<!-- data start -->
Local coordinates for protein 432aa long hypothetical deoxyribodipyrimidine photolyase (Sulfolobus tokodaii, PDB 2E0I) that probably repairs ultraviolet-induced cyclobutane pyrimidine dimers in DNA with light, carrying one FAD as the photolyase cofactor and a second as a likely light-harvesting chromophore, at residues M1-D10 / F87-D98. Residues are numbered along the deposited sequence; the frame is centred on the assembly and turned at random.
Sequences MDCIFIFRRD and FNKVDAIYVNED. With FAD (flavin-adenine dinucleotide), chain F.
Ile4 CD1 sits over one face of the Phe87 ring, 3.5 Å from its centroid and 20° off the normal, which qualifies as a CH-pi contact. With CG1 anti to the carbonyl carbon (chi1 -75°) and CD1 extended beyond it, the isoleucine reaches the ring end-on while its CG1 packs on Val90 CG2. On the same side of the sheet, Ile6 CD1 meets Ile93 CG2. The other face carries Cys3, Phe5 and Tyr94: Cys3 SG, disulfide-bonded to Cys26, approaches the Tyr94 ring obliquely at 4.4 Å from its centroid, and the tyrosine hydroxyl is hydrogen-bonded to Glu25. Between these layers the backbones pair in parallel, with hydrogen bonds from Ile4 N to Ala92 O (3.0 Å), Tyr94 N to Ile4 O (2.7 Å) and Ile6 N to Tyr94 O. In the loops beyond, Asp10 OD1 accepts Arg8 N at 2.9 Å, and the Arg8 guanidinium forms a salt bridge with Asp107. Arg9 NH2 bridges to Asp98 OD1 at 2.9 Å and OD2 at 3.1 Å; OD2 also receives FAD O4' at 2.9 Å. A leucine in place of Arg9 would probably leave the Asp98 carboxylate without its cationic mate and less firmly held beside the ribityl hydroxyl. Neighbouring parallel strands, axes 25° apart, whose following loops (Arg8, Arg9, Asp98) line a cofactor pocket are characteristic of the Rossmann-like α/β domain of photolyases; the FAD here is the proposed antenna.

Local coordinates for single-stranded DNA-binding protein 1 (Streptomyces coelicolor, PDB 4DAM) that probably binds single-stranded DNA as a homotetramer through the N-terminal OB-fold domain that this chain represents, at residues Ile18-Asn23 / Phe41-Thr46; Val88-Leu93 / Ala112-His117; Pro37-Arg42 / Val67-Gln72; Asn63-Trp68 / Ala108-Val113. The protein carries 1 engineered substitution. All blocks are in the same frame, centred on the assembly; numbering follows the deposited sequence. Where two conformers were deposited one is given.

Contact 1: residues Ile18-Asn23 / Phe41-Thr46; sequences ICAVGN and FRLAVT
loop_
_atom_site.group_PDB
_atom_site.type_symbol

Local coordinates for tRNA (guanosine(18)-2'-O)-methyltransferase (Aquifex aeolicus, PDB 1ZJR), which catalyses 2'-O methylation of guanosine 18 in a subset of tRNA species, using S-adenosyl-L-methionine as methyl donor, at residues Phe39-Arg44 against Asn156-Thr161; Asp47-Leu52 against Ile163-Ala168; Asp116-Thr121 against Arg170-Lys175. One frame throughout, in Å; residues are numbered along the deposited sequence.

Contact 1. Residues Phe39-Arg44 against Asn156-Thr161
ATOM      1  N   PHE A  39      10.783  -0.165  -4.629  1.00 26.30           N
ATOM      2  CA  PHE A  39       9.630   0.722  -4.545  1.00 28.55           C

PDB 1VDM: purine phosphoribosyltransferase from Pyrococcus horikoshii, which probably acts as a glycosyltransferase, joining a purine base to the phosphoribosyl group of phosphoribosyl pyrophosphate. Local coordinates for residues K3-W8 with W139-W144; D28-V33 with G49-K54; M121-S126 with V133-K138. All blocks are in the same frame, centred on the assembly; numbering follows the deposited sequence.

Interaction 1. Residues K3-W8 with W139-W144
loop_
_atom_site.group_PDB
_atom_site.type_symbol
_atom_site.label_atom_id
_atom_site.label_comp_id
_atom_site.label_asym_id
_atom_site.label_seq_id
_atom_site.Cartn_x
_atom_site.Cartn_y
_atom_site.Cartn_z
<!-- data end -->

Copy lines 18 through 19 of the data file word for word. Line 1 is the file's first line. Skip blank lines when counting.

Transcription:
_atom_site.label_atom_id
_atom_site.label_comp_id